The Show Must Go On
The old saying in theater is that the “show must go on”. It does not matter if someone is sick, the understudy will be called in. If a prop is broken, they will work around it. And if the lights go down at an inopportune moment, the actors might ad lib about the sun going down early. No matter what happens backstage or even on the stage, the performers and the backstage personnel will always maintain the mindset that they must put a show on for the patrons that paid for tickets.
Projects are very much like theater in this respect. It does not matter how many problems or issues occur during the project execution, the project manager and the stakeholders still expect the project to be finished on time. That is why a project manager must have an issue management plan that can handle any problems and still keep the project on track. A key component of the issue management plan is the analysis of the issue, and the analysis leads to the resolution plan. As a final step, lessons learned should be captured from the issue and applied to the project going forward.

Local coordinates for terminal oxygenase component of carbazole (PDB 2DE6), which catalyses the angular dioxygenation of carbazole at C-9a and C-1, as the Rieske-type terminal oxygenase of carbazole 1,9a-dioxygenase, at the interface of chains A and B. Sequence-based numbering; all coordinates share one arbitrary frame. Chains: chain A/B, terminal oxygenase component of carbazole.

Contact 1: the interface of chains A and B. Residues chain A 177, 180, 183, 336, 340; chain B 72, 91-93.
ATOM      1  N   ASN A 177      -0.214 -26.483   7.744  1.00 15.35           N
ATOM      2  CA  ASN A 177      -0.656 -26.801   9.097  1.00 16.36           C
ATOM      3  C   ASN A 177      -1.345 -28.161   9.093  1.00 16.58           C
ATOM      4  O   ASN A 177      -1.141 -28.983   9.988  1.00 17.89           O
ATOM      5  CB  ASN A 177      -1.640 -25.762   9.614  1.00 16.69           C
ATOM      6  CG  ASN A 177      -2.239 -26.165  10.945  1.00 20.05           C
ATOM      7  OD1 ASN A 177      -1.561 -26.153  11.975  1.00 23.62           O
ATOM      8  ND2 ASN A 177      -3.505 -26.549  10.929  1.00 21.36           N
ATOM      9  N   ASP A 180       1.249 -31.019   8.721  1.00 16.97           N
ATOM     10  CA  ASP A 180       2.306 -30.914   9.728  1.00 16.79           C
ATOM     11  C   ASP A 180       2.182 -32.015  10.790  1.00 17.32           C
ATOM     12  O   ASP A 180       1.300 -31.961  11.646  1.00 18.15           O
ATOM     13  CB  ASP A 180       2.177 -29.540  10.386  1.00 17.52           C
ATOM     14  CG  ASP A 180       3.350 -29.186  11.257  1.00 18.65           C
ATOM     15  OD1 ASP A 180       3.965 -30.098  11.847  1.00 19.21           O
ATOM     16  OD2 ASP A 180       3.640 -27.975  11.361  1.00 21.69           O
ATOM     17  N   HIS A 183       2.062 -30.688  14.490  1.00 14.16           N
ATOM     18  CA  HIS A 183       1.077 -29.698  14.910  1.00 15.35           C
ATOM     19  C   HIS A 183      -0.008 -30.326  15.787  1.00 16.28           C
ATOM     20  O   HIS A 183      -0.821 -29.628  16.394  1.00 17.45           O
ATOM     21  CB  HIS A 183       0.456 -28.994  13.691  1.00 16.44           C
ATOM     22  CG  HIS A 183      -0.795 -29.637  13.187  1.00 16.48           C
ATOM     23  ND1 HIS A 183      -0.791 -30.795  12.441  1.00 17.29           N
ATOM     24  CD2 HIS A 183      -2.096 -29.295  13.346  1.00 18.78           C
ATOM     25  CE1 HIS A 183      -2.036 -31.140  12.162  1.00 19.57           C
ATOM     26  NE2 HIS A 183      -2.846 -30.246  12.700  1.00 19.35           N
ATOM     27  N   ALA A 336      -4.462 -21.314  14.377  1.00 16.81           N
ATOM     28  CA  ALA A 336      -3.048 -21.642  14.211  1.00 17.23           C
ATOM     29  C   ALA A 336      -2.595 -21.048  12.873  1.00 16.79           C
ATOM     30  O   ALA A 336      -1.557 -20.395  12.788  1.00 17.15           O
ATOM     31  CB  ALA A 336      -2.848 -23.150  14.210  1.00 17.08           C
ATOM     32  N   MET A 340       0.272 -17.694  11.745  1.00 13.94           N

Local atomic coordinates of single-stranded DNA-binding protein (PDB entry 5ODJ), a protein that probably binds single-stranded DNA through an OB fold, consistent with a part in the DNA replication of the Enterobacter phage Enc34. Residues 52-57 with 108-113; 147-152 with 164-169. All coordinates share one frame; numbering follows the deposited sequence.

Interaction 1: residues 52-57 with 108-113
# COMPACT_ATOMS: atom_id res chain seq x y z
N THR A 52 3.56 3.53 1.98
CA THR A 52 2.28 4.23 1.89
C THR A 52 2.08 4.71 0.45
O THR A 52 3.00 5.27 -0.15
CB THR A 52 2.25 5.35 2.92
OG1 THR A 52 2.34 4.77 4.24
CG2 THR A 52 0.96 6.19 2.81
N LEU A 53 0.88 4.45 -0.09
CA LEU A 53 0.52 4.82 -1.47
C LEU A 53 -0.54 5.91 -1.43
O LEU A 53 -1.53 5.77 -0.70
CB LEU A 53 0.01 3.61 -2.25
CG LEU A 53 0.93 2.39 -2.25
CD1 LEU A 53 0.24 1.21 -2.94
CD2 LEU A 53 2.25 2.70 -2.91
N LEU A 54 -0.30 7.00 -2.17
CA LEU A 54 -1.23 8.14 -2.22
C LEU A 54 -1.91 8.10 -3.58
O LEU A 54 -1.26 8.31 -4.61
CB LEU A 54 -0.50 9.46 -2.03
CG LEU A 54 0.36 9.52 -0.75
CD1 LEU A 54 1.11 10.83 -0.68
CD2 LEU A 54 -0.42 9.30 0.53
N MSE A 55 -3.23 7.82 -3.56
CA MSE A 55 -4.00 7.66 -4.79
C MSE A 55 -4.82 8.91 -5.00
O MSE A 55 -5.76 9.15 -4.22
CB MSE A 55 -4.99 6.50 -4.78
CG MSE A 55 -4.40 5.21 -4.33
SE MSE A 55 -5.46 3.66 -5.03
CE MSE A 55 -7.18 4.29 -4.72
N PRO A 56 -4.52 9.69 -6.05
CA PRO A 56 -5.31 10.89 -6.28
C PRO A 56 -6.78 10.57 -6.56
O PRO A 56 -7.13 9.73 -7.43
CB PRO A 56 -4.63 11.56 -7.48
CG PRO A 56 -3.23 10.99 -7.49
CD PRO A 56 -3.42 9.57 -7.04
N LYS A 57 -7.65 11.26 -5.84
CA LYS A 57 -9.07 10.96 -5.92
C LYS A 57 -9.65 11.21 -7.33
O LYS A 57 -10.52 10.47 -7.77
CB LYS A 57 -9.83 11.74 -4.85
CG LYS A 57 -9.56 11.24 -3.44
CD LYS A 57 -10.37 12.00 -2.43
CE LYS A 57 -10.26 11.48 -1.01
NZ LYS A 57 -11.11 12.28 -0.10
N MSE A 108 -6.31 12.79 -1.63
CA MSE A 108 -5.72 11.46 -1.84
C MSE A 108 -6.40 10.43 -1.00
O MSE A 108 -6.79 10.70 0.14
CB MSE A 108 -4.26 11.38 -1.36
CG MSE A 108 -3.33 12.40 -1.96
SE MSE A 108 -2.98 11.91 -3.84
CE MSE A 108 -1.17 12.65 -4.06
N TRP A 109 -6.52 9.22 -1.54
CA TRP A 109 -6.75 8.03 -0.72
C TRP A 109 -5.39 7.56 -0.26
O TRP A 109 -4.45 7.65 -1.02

It is important to keep in mind that issues are not risks. Risks have not happened yet and they require mitigation plans--for example, an understudy learning the parts of a key cast member is a mitigation plan. An issue is something that has happened and requires a resolution--an actor is sick and the
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